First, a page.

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  • Feb 16, 2014 - 3:07PM

    Isn’t it just wonderful that Pakistan acts as a buffer for India against the violence in Afghanistan?Recommend

  • Nikki
    Feb 16, 2014 - 6:35PM

    Let alone Afghanistan to resolve its internal crisis,Pakistan has already suffered for providing milions Afghan people in 80s and by supporting Taliban’s in 90s.Pakistan should not be so keen about who is constrcuting and what is being constructed.
    Just be vigilant and see what is happening.? And get rid of Taliban with in Pakistan they are threating secuirty and survival too.

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  • Nikki
    Feb 16, 2014 - 6:39PM

    @BruteForce:
    Pleas read an article on ” Pakistan, Afghanistn and the Taliban.

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  • Maria
    Feb 16, 2014 - 8:01PM

    @Faraz Kakar: How can anything be done to reconcile when Afghanistan is an Indian puppet state? It’s where India tries to get strategic depth in Pakistan from Western border.

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  • Rex Minor
    Feb 17, 2014 - 11:22PM

    There will be a reconciiation in Afghanistan, it is ongoing as we write, but at the end it will be the Afghan way and not what most people in the world believe in! There will be no concessions nor compromises in terms of their traditions and culture, the stronger one will determine the course for the country in future.

    Rex Minor.

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  • Rex Minor
    Feb 18, 2014 - 12:46AM

    @Maria:
    I must say that you have very novice ideas about the Afghans? A puppet of India? They are usualy kind with their enemies and give them even a burial after they are dead, but do not hesitate to bury alive those friiends that they like but want to leave them. There are a number of shrines in the Kabul residential area to witness this.

    Rex Minor

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  • Maria
    Feb 18, 2014 - 7:18AM

    @Rex Minor: I think you need to review history to remind yourself that Afghanistan has been in the Indian camp since the British left South Asia in 1947. Perhaps you don’t know about Indian intelligence collusion within Afghanistan in trying to stir up trouble in Pakistan’s Western provinces for the past few decades. In trying to support troubles in KPK and Baluchistan, Afghanistan only destabilized itself as locals wanted nothing to do with them. Instead of doing the bidding of India, Afghanistan has to focus on doing what is best for its own people – regardless of whether they are Tajik, Hazara, Uzbek or whatever race or sect. You may wish to wax sentimental about myths of hospitality of tribal peoples but the reality in Afghanistan is nothing but corruption, violence and disorder. If you want to see images of Afghans violating the bodies of other dead Afghans or those in captivity, they are easily accessible on the internet. Choosing to ignore reality does not change facts.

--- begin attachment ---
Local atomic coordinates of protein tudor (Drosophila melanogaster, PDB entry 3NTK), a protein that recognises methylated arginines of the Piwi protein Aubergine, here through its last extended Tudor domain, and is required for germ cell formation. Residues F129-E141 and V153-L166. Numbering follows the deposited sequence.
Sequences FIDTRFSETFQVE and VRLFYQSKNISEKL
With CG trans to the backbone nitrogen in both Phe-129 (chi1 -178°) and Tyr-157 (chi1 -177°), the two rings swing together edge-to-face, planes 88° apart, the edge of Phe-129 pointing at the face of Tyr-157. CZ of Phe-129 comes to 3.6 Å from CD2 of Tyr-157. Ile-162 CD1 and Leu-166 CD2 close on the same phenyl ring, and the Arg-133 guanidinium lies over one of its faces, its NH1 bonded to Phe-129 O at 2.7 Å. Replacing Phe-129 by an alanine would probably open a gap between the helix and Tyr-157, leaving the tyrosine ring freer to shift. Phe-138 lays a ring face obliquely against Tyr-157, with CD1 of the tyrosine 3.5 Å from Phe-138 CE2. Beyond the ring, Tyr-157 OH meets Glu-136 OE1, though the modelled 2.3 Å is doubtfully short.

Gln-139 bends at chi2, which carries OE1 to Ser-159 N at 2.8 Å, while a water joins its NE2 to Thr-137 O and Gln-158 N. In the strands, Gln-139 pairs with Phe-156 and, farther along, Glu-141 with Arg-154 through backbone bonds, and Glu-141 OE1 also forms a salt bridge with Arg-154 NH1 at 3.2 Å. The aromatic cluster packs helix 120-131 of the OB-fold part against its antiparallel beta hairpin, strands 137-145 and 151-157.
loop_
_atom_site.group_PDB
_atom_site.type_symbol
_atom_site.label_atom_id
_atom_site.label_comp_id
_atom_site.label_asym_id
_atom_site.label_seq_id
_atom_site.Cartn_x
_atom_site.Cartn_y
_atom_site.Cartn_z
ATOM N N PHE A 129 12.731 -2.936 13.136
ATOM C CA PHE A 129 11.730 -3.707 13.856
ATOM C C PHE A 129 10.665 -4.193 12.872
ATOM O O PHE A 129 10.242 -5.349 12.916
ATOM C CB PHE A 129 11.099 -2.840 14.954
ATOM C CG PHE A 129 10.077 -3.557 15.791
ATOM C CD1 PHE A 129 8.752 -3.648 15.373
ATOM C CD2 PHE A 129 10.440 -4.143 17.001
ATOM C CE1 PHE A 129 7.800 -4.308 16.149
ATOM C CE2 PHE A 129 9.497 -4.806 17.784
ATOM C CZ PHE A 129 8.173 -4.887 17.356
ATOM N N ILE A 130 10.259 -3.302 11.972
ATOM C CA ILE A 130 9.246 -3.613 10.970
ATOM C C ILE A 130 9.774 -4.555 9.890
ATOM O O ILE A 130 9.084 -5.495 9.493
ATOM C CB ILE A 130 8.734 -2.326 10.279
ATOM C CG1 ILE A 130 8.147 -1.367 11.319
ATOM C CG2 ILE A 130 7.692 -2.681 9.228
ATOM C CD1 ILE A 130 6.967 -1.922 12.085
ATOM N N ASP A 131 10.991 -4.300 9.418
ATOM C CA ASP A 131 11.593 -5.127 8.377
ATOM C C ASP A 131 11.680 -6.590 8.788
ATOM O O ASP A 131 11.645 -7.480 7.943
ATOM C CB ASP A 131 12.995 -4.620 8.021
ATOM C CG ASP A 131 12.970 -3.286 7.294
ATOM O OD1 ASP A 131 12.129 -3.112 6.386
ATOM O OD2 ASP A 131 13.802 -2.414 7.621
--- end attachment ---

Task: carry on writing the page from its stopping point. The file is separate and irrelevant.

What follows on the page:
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  • Rex Minor
    Feb 18, 2014 - 5:33PM

    @Maria:
    Madam, I do not have to surf in the internet to look for evidence of the dead who are violated in Afghanistan or any other part of the world. Humans are beasts in beast form all over the world. Nor do I dispute your account of the activities of the Indian intelligence in Afghanistan and Pakistan or for that matter the activities of other more powerful and resorceful intelligence units which you did not mention, including that of the USA ‘ PRISM’ surveillance system which operate from Islamabad and Peshawar. .
    But I also know from History that the Amir of Afghanistan ordered the massacre of all foreigners in Kabul despite having signd an agreement with the Brits. His explanation was simple that English language of the agreement is foreign.You overstate if I might add about corruption, violence and disorder in Afghanistan when one compares it in the region or in the rest of the world. Pashtuns are the majority and they must rule and look after the rights of the minority is the fundamental of a democracy. As long as the Tajiks or Uzbeks and their foreign supporters accept this modus operandi, Afghnistan will rid itself of foreign occupation and develope into a great independent land. It needs a corridor to the warm waters and Pakistan leadership should conider this once Afghanistan has a new Government. This will bring peace and prosperity in the region.